Meatless Monday: Gingery Miso Soup

This entry was posted on Mar 5, 2018 by Charlotte Bell.

Gingery Miso Soup

There are few things in this world that are more comforting to a nervous, sour or sensitive stomach than miso soup. When your digestive system is out of balance, sometimes it’s the only food that satisfies.

If you live anywhere near an Asian restaurant that sells miso soup, it’s easy to get it whenever you need a fix. But if you’re vegetarian, that doesn’t always fly. Many restaurants use a fish-based broth. If that’s a concern for you, make sure you ask before you order.

The good news is that miso soup is easy to make. I made the miso soup below as a comfort food for my partner who was sick last week. I accompanied it with a mild quinoa-millet pilaf, and some roasted broccoli.

Miso Soup is Good for your Gut

Miso is best known for its probiotic benefits. In order to maximize these benefits, make sure you buy miso from the refrigerated section of the store. The non-refrigerated miso sold in packages in the grocery section has been pasteurized, which reduces the probiotic effects. Also, make sure that you don’t boil your miso soup, because that can kill the good bacteria. For this reason, I add the miso at the very end of cooking.  If you’d like to learn more about miso’s benefits, read this article.

There are plenty of ways to make miso soup, and lots of complementary veggies. If you want to add protein, for example, add some tofu cubes to the recipe below. Because I wanted last week’s miso soup to have a cleansing and grounding effect, I used root veggies.

White miso is best for warm-weather recipes. Red miso is the “heaviest” type, making it good for cold weather. I like the mellowness of barley miso, which is also on the darker, more substantial side. If I were to make this same soup in the summer, I’d probably use white miso instead.

Meatless Monday: Gingery Miso Soup

  • 1 small onion, sliced
  • 1 smallish daikon radish, diced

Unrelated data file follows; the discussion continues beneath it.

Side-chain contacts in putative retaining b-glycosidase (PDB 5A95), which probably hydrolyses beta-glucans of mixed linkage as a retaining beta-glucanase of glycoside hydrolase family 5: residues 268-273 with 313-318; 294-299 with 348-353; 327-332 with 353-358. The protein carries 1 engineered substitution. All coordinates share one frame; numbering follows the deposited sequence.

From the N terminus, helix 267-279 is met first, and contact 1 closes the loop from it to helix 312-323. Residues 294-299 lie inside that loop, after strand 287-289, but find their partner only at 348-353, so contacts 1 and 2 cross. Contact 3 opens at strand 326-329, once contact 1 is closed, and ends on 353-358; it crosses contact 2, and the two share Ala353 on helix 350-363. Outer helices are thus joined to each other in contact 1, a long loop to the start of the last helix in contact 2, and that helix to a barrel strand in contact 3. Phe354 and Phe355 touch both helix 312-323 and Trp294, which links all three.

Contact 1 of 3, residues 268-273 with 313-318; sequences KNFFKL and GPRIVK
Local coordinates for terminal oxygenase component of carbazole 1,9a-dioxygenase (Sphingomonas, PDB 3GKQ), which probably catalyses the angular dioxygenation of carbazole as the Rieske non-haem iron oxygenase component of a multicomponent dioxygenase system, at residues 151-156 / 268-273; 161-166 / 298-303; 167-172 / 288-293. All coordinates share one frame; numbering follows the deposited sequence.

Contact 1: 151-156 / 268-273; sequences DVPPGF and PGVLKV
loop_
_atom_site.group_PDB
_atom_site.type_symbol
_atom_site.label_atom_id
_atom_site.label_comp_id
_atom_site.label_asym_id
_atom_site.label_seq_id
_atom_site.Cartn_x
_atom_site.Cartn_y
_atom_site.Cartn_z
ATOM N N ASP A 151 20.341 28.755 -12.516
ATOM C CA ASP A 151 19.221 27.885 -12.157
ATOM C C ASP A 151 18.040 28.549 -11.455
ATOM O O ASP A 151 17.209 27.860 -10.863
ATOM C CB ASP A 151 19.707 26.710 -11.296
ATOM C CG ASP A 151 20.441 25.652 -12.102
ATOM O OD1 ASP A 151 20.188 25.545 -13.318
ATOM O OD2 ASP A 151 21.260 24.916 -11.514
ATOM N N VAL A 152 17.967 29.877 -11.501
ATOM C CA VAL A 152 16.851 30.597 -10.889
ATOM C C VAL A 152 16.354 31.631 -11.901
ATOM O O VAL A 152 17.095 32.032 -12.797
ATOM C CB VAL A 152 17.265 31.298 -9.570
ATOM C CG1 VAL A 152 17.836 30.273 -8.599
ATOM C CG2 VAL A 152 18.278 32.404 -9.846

• 1 6-inch burdock root, scrubbed and thinly sliced (Optional: It’s not easy to find, so if you can’t find it, you can leave it out.)
  • 2-3 small turnips, cubed
  • 1-1/2-inch knob of ginger, minced
  • 1 strip of kombu
  • 1 quart water
  • 2-3 tablespoons miso
  • 1-2 cups collard greens, cut in 1/2-inch strips
  • 2-3 green onions, sliced, for garnish
  1. Place the onion, daikon, burdock (if using), turnips, ginger and water in a large pot.
  2. Bring to a boil and simmer for about 15 minutes, until the veggies are softened.
  3. Remove the kombu and slice it into 1/4-inch strips.
  4. Add the collard greens to the soup and simmer for another few minutes.
  5. Remove 1/2 cup of the warm liquid from the soup and dissolve the miso in it, stirring with a fork to break up the chunks.
  6. Add the miso to the soup pot.
  7. Garnish with sliced scallions and serve.
About Charlotte Bell
Charlotte Bell discovered yoga in 1982 and began teaching in 1986. Charlotte is the author of Mindful Yoga, Mindful Life: A Guide for Everyday Practice and Yoga for Meditators, both published by Rodmell Press. Her third book is titled Hip-Healthy Asana: The Yoga Practitioner’s Guide to Protecting the Hips and Avoiding SI Joint Pain (Shambhala Publications). She writes a monthly column for CATALYST Magazine and serves as editor for Yoga U Online. Charlotte is a founding board member for GreenTREE Yoga, a non-profit that brings yoga to underserved populations. A lifelong musician, Charlotte plays oboe and English horn in the Salt Lake Symphony and folk sextet Red Rock Rondo, whose DVD won two Emmy awards in 2010.